Tucking Mill is a small hamlet within the parish of Monkton Combe, England. It was a key point on the now disused Somerset Coal Canal, it is at the southern end of the Two Tunnels Greenway which follows the disused railway trackbed of the Somerset and Dorset Joint Railway from East Twerton through the Bath suburb of Oldfield Park to the Devonshire Tunnel, emerging into Lyncombe Vale before entering the Combe Down Tunnel, coming out to cross Tucking Mill Viaduct into Midford. There is a small reservoir, now a fishery for the disabled. From 1798 until 1810 Tucking Mill was the home of William Smith, an English geologist, credited with creating the first nationwide geological map, he is known as the "Father of English Geology" for collating the geological history of England and Wales into a single record. He worked on the Somerset Coal Canal. There is a plaque on Tucking Mill Cottage saying that it was Smith's home, erected in 1888, on the mill, demolished in 1927, the tablet was mislaid; when the plaque was rediscovered in the 1930s the Geological Society of London and the Bath Royal Literary and Scientific Institution placed it on the 18th century cottage.

However, it is now believed that he lived in the nearby Tucking Mill House. During his occupation he built a small railway to transport stone from a quarry at Kingham Field, Combe Down to the canal. From 1883 until the end of World War II it was the site of a fuller's earth factory. George Dames and his brother Charles Richard Dames set up a mine in Horsecombe Vale. At the bottom of the valley was the pan grinding works where water from Horsecombe Brook was used to make a slurry from which sand settled at the bottom of troughs; the slurry passed through an earthenware pipe to Tucking Mill, where a second stage of sedimentation took place in large troughs where it settled for up to 30 days. Once the water had been drained by sluices the damp caked earth was carried in wooden trams to kilns where it was dried for three to four days; the product was used in pharmaceutical industries. The original uses in woollen production no longer used fuller's earth. A railway siding at Midford railway station was built to load fuller's earth

Worldbeat

Worldbeat is a music genre that blends pop music or rock music with world music or traditional music. Worldbeat is similar to other cross pollination labels of contemporary and roots genres, which suggest a rhythmic, harmonic or textural contrast between its modern and ethnic elements. Worldbeat is akin to world fusion and global fusion, each of which manifest as a blend of ethnic music tradition and Western, popular music; these particular music genres can reflect in a cross-blend of more than one "traditional" flavor, producing innovative, hybrid expressions of world music. As with most "world"-laden genre categories, worldbeat is not defined as are the many classic world music subgenres, such as gamelan, or calypso. In general, the expanding family of ethnic music subgenres under the world music umbrella represents an intrinsically nebulous terminology, which depending on how one interprets a particular hybrid of world music, can be interchangeable to a significant degree. Worldbeat defines a hybrid of what can be listed under the generalized world music term though it features a prominent interbreeding with elements of Western, pop music.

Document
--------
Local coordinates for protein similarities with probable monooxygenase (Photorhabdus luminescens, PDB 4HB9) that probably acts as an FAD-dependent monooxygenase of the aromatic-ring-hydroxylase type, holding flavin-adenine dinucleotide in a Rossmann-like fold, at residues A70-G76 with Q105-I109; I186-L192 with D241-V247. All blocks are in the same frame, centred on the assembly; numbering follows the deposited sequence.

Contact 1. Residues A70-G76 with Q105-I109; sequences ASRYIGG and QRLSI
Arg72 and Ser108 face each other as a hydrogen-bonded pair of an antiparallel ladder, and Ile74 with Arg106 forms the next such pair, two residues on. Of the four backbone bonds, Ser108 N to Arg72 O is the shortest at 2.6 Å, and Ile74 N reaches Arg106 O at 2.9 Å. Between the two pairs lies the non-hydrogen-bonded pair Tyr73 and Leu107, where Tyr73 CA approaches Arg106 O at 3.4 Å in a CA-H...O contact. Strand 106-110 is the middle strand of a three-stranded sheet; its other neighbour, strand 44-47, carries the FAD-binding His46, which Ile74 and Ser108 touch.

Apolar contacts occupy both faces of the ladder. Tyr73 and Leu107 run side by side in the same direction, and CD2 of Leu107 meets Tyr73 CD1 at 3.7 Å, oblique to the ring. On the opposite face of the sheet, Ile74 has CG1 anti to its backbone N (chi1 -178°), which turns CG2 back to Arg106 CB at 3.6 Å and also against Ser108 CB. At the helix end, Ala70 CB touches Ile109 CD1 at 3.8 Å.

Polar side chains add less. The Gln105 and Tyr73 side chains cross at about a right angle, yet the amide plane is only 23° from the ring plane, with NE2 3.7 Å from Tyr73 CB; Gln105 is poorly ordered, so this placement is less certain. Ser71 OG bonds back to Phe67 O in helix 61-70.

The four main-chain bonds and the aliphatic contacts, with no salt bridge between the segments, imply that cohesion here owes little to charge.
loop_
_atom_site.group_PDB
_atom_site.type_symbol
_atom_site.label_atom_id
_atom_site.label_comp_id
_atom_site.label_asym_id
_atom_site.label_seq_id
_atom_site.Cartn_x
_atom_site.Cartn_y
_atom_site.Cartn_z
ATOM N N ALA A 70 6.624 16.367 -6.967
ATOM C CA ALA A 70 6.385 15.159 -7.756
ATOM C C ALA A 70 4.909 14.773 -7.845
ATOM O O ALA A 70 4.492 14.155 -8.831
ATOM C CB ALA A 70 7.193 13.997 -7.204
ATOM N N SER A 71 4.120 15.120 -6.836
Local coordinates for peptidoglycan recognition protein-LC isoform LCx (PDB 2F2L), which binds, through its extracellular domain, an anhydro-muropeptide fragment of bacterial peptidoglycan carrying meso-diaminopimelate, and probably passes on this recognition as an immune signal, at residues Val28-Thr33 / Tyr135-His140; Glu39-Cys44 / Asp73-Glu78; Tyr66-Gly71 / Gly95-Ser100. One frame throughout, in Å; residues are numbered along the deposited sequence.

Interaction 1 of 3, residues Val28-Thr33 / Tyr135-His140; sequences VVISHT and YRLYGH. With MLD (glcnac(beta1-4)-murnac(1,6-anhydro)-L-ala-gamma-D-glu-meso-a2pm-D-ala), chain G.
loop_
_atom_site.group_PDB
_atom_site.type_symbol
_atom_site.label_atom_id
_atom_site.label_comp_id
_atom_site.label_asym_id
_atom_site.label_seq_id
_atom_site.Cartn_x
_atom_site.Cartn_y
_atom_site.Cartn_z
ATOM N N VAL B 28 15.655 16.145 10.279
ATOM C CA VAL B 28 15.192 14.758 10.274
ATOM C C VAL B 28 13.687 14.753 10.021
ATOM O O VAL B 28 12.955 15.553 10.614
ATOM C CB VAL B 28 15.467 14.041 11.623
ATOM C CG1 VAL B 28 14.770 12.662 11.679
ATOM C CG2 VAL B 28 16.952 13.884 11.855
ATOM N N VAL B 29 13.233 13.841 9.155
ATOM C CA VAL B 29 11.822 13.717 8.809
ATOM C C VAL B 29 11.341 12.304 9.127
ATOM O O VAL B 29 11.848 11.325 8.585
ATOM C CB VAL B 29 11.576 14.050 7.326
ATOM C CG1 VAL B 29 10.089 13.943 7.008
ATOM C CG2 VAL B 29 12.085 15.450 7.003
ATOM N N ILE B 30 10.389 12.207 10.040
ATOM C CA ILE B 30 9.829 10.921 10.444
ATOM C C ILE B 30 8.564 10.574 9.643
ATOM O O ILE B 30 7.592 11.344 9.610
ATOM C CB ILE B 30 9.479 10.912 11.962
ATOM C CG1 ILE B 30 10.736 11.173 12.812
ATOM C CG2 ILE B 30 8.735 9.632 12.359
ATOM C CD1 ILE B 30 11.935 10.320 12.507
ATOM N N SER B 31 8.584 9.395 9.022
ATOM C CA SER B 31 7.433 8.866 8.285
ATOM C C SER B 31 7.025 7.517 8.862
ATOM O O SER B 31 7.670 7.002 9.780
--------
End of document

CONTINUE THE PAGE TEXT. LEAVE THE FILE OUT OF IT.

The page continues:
As an ethnically coloured genre, worldbeat is a part of the world music movement, influencing popular music in every corner of the globe. This is due to the advance of digital music production and the availability of high quality ethnic music samples to artists and producers in the recording arts; the globalization of texture and style between indigenous and modern music genres has expanded the scope of 21st century, popular music, continues to reshape how the world defines the increasing number of genres conceived with world music elements. Worldbeat, world fusion and global fusion are hybrid-genres that have evolved under the world music genre, their most prominent feature is an obvious meld between pop and indigenous culture, which causes them to be indistinguishable from one another. Contemporary genre hybrids with world music elements proliferate in proportion to the globalization of music culture. In music catalogs, hybrid genres are only given the database choice of "world", thus the perception of what can define world music has evolved to include pop influences.

There is disagreement whether all pop and traditional music hybrids exhibiting prominent ethno-influences, such as worldbeat, belong under the world music umbrella. Music genre terms that contain "world" are subject to a ambiguous consumer definition, due to the confusing similarity and overlapping interpretation of these categories; the world music category is inherently diverse, offers limitless possibility for application in hybrid form in mainstream, market-driven music. Worldbeat as a small subgenre of popular music has a mounting consumer-perception as a hybrid subgenre of world music, to the chagrin of world music purists. In its context as a liberally termed subgenre under the world music umbrella, worldbeat is similar to world fusion and global fusion; the distinctions that delineate these hybrid, "world" terms are slight, in many ways they are still being defined. Worldbeat as a coined genre emerged in the mid-1980s when popular, mainstream artists like David Byrne and Paul Simon began incorporating world music influences into their sound.

The most prominent influences came from Africa, South America the Middle East and Latin America, though now encompass an ever-widening range of ethnic diversity. It has remained a thriving subgenre of popular and world music, while continuing to influence new artists those appearing on today's growing roster of indie record labels; some of worldbeat's most integrated folk elements include bossa nova, Afrobeat, qawwali, rai, samba and tango. Ambient music New Age music Folk music Worldbeat Music Albums on AllMusic